Time for the pie, well not really. There are six options in this section of the menu, five conventional pies and a Yorkshire Pork, Shallot and Lardo Sausage Roll which is what I chose. The lattice shortcrust pastry was packed with the dense, meaty filling, beautifully seasoned and perfectly cooked. It was accompanied by the richest most flavourful gravy I have had since childhood. My mother made amazing gravy which always got more favourable comments than the rest of the meal combined which used to annoy her no end. This was right up there with her version. The pastry crumbled when cut and again was spot on. I have to say that for two reasons, firstly, Jo is the pastry chef and I don’t want to incur her wrath, and secondly, because it is true. I am a pastry fan and, if pushed, would say that shortcrust is my favourite, this was as good as any I have had. Meat, shortcrust and rich gravy is a combination made in heaven, which is where I was when eating it. It is testament to the skill of the chefs that they don’t just make a load of pie crusts and fill them with different ingredients, the pastries are also different meaning that along with shortcrust, there are versions with puff pastry, hot water crusts and a suet pudding. Something for everybody.
Back to those vegetables I mentioned which comprised the side dish. Because I guessed, correctly for once, that the sausage roll would be dense with filling, I eschewed the choice of Aligot (a very cheesy mash) and opted for Beets, Sour Cream and Gherkins. There was a third option of Farm Greens and Horseradish, which I would have had if I had ordered the Beef Pie. The beets were of the golden variety and wonderfully sweet whilst retaining their characteristic earthy taste which sums up autumn like nothing else. They were firm without being hard and the sour cream added a creaminess – obvs – contrasted by the sharpness of the shards of gherkin.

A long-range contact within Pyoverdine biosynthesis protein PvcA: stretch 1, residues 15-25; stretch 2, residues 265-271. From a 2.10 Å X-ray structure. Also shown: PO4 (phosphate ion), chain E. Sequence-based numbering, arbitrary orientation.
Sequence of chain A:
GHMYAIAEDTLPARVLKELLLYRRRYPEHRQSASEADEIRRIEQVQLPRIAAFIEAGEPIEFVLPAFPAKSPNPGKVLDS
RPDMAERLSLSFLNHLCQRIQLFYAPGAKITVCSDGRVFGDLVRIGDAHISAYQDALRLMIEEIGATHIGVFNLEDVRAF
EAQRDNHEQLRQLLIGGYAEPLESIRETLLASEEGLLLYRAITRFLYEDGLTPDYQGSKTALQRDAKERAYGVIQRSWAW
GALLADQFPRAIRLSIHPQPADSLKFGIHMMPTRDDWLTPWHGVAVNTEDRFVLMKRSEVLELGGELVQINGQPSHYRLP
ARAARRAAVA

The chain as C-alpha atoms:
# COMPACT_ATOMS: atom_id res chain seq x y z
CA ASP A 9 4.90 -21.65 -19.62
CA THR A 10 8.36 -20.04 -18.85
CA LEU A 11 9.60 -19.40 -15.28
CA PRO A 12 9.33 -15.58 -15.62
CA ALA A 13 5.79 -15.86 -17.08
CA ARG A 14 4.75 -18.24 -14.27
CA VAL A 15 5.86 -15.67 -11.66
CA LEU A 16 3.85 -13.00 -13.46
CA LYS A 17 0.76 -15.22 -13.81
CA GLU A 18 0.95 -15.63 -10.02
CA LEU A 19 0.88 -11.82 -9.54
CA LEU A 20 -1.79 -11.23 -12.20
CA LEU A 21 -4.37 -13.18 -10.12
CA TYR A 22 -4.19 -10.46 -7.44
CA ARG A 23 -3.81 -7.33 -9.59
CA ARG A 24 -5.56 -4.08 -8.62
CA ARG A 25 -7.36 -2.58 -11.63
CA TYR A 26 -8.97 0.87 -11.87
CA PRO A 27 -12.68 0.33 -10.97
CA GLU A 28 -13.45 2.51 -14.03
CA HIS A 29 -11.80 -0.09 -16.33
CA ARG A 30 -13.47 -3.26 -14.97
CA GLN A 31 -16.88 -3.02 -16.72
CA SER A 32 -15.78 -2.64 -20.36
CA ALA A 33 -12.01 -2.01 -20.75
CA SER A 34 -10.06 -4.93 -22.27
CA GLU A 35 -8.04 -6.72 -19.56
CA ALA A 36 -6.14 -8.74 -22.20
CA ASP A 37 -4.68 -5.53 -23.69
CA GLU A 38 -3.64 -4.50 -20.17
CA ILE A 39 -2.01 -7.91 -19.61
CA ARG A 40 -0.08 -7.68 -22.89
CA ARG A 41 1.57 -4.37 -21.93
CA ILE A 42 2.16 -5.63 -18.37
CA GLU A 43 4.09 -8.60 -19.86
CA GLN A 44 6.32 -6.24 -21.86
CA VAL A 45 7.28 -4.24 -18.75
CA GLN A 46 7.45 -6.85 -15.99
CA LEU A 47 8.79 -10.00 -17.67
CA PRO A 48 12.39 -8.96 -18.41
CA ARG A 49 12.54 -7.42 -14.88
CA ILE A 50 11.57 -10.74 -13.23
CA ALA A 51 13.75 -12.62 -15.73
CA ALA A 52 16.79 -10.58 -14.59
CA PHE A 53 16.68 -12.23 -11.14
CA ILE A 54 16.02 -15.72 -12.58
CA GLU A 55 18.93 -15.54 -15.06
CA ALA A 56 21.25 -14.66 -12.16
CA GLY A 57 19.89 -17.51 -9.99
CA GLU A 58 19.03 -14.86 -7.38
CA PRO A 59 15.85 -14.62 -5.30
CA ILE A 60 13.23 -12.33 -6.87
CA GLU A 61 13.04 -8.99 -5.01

Finally came dessert. I had to go old school again with the Cherry Jam Roll Poly with Amaretto Custard and Boozy Cherries. What can I say, I am running out of superlatives here. The pastry was suet based and beautifully cooked. The amaretto in the custard blended perfectly with the vanilla in the sauce which was thick enough to cling to the pudding but not set, and the cherries added their sharp fruity, and boozy, flavour to compliment the ones cooked within the pastry roll. Please beware if you ever order this dish from here, there might be the odd rogue stone still lurking in a cherry as happened in my case. I put it at the side of my plate – she loves me – and waited for the second to manifest itself – she loves me not. It never materialised so all I have to do now is find the lady to whom it applies.
During the course of the meal I began chatting with the couple at the next table, look, if I am dining alone I am not going to let anyone else have a nice romantic meal for two. It transpired that it was Bryn and Vicky Whiteley of Whiteley’s Farm, Houghside Road, Pudsey from whom Jo and Stuart source their vegetables. If the beets are anything to go by they have made a wise choice. Jo told me that because their menus are seasonal they began by ordering veg boxes from Whiteley’s and creating the meals around what arrived. The market garden has been on the site since the early 1900s and there is a farm shop so when you are next in the area you might want to pop in and stock up.
I realise that I have been fulsome in my praise for my experience at The Swine That Dines on Sunday, almost to the point of sycophancy but I love this place. Once again I will state that I was a guest but I can honestly say that had I picked up the bill myself I would not have changed a word. Remember what I said about integrity. It is not just the food which makes a dining experience good, bad or indifferent but the atmosphere and ambience. Jo’s warm welcome to everyone who came through the door added to the experience and was like dining at a friend’s, which I would like to think is what it was. Normally this restaurant is a ‘bring your own booze’ establishment but they have a temporary licence for the Sunday Pie Day so there is a limited choice of bottles available.
Being taught good manners by my parents from an early age I would like to end by saying to Jo and Stuart, ’Thank you very much for having me. It was a great pleasure.’